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Drofa DLdug.



- lev-Iv-STRAUSS.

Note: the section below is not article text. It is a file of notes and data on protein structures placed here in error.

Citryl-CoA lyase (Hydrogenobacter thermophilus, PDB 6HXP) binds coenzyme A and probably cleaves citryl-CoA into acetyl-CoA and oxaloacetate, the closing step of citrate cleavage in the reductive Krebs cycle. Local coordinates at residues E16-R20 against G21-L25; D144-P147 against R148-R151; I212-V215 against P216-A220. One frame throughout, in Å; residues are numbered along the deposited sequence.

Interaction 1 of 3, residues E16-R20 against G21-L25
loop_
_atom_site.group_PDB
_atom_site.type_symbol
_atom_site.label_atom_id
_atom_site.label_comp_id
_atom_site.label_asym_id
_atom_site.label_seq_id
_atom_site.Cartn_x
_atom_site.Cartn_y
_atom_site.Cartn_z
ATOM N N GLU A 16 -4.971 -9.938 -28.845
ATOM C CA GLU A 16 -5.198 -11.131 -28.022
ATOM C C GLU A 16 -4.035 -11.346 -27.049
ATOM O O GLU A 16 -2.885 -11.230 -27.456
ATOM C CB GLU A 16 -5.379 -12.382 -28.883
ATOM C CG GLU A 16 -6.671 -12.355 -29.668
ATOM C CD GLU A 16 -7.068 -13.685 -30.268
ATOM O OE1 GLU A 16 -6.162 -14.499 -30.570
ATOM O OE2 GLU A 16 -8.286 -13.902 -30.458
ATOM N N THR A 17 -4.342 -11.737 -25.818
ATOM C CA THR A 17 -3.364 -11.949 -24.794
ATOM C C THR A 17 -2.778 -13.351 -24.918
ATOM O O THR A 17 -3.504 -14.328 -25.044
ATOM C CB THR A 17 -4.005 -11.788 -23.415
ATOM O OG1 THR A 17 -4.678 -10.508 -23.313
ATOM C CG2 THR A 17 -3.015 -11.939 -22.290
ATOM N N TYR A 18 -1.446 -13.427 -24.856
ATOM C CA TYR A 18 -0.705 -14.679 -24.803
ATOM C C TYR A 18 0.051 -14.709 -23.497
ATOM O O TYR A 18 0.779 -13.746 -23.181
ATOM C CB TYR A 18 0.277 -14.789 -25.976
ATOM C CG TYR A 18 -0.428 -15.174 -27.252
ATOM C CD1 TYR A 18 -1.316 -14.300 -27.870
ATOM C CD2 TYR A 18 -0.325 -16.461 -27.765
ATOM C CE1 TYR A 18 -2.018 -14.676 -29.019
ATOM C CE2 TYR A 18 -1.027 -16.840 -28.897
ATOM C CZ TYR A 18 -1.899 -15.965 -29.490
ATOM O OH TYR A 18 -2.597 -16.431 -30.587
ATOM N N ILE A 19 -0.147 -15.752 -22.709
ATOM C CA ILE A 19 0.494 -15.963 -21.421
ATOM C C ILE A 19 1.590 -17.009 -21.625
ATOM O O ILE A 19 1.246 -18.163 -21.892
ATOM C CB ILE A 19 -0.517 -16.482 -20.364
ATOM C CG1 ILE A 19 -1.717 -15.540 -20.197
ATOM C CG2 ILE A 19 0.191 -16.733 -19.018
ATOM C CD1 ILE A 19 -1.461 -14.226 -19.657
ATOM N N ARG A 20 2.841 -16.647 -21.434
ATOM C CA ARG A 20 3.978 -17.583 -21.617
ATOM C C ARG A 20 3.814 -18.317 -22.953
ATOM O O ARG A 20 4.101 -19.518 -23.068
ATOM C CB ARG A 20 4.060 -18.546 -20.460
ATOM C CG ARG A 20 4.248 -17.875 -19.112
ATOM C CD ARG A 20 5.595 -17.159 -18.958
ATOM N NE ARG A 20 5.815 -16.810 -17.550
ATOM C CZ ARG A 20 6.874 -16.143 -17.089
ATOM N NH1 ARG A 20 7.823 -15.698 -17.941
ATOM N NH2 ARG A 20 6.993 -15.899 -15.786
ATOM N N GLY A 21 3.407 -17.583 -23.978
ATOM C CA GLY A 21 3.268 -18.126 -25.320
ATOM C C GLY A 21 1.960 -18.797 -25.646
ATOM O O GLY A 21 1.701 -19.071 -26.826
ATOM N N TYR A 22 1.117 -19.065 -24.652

In all the records of history one can find but ["w men who h ive so fearlessly worked out their own destinv as R chard Strauss ha", done, or who have had greater faith in their own genius, or greater courage in developing that genius according to the dictates of in- clination. Most men of complex personality do not fear others as much as they fear them- selves; but Strauss fears no one. I find it impossible to believe that at any moment in his career he has questollel or doubted the essential Tightness of his own instincts and ambitions; he would find it easier to distrust the rest of the world th in to distrust himself. Now, this superb conifdence in one's self is the rarest quality in human nature; it is a characteristic only of the truly great. It is strange to think that so many people consider self trust such a dangerous thing; but we cannot agree with them because we believe that by means of self trust we can real ze perfection. Man is his own star, and he must follo w the light ofhs own conscience. Emel son says: il In self-trust all the virtues are comprehended. Free should the scholar- be,—fiee and brave. Free even to the de filiation of freedom, without any hindrance that does arse out of his own const tutiou. Brave: for fear is a thing which a scholar, bv his very function, puts behind him. Fear always springs from ignorance." R. H. R.